“Good afternoon, I hope you all are well today. My goal is not to discomfort or inconvenience anyone; I just want to share my art…”
“…I am a mother of three children, and I find myself in a state of pregnancy due to a rape. Unfortunately, I am also a carrier of HIV…
“…here in the city with absolutely nothing and no one, and we have been sleeping in a room that we rent daily for twenty thousand pesos. I am selling these candies to so that we can have a roof over our heads tonight…”
“…and as you can see my leg was broken…hospital bills…fifteen months since the accident without being able to work…”
“…This is my work. This is how I make a living. Just like any of you, I do whatever it takes to provide for my two beautiful…”
“…each candy filled with a rich liquid center in four delicious flavors: strawberry, blackberry, passion fruit and pineapple, which I am offering in a promotion of 3 for 1000 pesos, or a unit price of 500…”
They usually speak with remarkable formality and eloquence despite their apparent lack of education, professional experience, or at least monetary resources. Sometimes they rap about the deceptions of the politicians or the need to take care of Mother Earth or how Jesus made them whole. Sometimes they sing old love ballads with a little faux-vintage speaker and a USB drive to play gritty karaoke tracks. Sometimes they play rollicking vallenato songs on the guitar while doing an impressive balancing act in the jostle of the articulated busses.
These are the people who ride the integrated transit system in Bogotá, not to get from one place to another, but to make a living. When the Transmilenio was first inaugurated in 2000, law enforcement kept these people mostly “under control,” but there are so many of them that the officers must have given up. Now the city government combats their activity by running campaigns that depict responsible, model citizen refusing to support the business of such intrusive, dangerous people on the bus.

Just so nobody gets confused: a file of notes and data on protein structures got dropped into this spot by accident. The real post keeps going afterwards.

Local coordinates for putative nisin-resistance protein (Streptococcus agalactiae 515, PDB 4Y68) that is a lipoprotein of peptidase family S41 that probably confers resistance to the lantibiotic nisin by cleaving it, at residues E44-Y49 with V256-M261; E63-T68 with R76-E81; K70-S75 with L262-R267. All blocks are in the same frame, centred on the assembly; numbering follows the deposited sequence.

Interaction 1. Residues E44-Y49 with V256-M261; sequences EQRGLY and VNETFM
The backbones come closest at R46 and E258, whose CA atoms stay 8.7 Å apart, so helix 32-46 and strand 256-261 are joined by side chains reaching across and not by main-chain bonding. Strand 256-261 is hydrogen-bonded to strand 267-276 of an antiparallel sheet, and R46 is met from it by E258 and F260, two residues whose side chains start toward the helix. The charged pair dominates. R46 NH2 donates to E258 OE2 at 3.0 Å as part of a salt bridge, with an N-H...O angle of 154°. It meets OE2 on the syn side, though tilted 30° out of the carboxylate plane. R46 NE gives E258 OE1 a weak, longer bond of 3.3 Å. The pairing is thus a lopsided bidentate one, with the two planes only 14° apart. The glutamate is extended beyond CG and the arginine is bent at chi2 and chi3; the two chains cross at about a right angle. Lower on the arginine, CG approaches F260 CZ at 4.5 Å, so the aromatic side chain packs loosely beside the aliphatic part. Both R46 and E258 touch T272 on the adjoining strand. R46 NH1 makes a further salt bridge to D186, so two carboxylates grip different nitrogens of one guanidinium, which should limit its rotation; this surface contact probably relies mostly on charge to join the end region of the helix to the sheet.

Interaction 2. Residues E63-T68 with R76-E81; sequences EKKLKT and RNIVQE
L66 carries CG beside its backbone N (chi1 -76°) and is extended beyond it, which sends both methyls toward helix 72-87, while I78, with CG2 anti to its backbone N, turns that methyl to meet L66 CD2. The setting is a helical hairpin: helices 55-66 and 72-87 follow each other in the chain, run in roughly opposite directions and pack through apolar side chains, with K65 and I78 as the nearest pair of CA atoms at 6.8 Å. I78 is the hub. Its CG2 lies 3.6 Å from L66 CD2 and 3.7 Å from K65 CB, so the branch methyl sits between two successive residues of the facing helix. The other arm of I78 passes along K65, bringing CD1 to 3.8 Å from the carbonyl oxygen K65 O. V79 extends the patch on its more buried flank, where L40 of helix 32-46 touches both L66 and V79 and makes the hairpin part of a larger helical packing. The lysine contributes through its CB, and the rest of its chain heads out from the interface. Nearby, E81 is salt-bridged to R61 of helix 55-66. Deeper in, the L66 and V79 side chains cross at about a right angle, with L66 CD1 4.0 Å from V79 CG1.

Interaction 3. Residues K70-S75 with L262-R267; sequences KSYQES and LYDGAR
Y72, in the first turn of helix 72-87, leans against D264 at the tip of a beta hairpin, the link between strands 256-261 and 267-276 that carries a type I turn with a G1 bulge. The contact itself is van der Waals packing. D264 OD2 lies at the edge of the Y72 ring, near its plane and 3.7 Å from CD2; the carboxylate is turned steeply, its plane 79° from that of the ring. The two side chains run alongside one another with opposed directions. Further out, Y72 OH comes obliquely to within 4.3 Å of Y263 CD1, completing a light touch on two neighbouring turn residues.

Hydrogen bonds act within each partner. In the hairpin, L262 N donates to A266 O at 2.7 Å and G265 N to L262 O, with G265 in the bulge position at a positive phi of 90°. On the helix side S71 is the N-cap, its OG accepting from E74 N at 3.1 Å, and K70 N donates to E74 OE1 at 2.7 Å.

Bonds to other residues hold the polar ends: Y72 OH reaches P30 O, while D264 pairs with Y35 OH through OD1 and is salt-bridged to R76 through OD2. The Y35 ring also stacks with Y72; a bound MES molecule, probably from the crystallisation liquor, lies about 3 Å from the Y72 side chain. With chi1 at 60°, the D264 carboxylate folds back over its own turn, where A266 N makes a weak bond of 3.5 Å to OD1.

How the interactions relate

But this year as part of my Lenten practice, I decided to make these peddlers of wares and stories important to me. I tried to stop being indifferent to them, and to listen to them, look at them, respond to them.
Between the Catholics eating fish and the Evangelicals stuck on the idea that if there are no special seasons then Jesus is more present all the time, I fumbled to find a Lenten practice that made sense here in Colombia. Following the insights of a professor of mine from seminary, I did not want to treat Lent as a self-improvement kick-starter that helps me do things I should’ve been doing all along, That’s just short of the Evangelicals with their dreary insistence that ordinary time is sacred time. I wanted to doing something unsustainable, something that I shouldn’t keep doing all the time, because this reminds me that every good thing is a gift from God.
So I decided to give away money. I admit that I got the idea from Pope Francis’ call to “fast from indifference,” publicized in popular media—and that does sound like a self-improvement project.